It’s not very often that a building plays a central role in a novel, so when I discovered that that the fictional storyline of The Glass Room was wrapped around Mies van der Rohe’s Modernist Tugendhat House built in 1930s Czechoslovakia, it became a must-read. How I had missed it for 18 months, (published in Oct 2009) I just can’t imagine. It is the most extraordinary book that I have read for some time.
Mawer is at pains to point out that The Glass Room is an imprecise translation from the original Der Glasraum. “Raum is an expansive word, spacious, vague, precise conceptual, literal, all those things.” The same ambiguity pervades the wealth of information stored within the pages and it is somewhat difficult to pigeon-hole the book into in any of the usual sub-genres, obviously it’s fiction but it also had a historical narrative, at times it’s a thriller and between the lines it nudges into politics. Casual discussions over coffee and newspapers drip-feed a sense of foreboding into the story as we head toward the outbreak of war.
At times the book lapses into a menagerie of languages, German, English, Czech and of course Russian, languages of the relentless vanguard of cultures, politics and peoples that swept through Eastern Europe in that troubled period. The building remained aloof throughout these comings and goings, remaining an icon of misunderstanding.
Through his cinematic scenes, Mawer builds a vivid vision of the glass and steel structure in the reader’s mind. The glass Room was a total anathema at the time, and strangely, it is this anathema that binds the disparate occupiers of the space; their misunderstanding of the building universal. The building as portrayed was the ultimate dichotomy; designed with light and optimism, beacon of hope but planted in a dark period on a desolate site, perched on a hillside like a ship, ploughing through dark and troubled waters.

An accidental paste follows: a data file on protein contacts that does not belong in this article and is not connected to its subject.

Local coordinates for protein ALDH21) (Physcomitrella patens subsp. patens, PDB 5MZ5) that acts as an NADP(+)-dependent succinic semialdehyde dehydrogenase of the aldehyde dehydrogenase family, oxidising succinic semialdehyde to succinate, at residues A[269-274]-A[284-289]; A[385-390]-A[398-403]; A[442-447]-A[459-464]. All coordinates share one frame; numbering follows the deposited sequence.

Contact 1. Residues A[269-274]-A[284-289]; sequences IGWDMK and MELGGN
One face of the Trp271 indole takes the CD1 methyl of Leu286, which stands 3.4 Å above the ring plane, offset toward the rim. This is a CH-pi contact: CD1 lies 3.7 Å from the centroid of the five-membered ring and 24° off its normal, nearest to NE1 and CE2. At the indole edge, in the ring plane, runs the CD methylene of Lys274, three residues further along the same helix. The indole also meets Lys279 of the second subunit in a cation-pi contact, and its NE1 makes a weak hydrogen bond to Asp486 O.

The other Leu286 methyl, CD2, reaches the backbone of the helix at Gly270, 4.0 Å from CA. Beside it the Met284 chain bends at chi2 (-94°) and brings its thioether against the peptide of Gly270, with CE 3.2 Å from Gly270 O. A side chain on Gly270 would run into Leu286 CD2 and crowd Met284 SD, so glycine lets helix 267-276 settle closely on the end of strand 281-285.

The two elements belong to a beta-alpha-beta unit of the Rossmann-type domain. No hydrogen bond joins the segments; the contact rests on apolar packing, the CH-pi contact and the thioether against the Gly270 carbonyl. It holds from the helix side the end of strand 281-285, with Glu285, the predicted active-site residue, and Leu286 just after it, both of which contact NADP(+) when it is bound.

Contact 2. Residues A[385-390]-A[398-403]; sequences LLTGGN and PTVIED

The voguish clients who commissioned the design and their flamboyant, visionary architect, Rainer von Abt remain throughout the sole holders of the key to understanding the building. It’s this disjoint that runs as a thread through the book. Mawer manages to innovatively use the building as a device to expose the different ideologies of the building’s relay of malevolent invaders, each viewing it through different eyes, but ironically, none seeing it as a home.
The author successfully delivers a range of emotions to the reader through his cast of believable and perfectly flawed characters and the complex relationships both with themselves and with the architect’s creation. The reader is exposed in turn to dread, fear, warmth and happiness … which one you exit the last page on… that’s for you to find out.
The Glass Room stands up as a great read in its own right but for any architect, it’s totally addictive. Charles Bancroft
CB is author of The Architect trilogy (The Architect, Masterplan and Deadline). The Architect is now available as a downloadable audiobook for iPod/MP3 players exclusively through WANBOOKS. Contact firstname.lastname@example.org to download your copy today.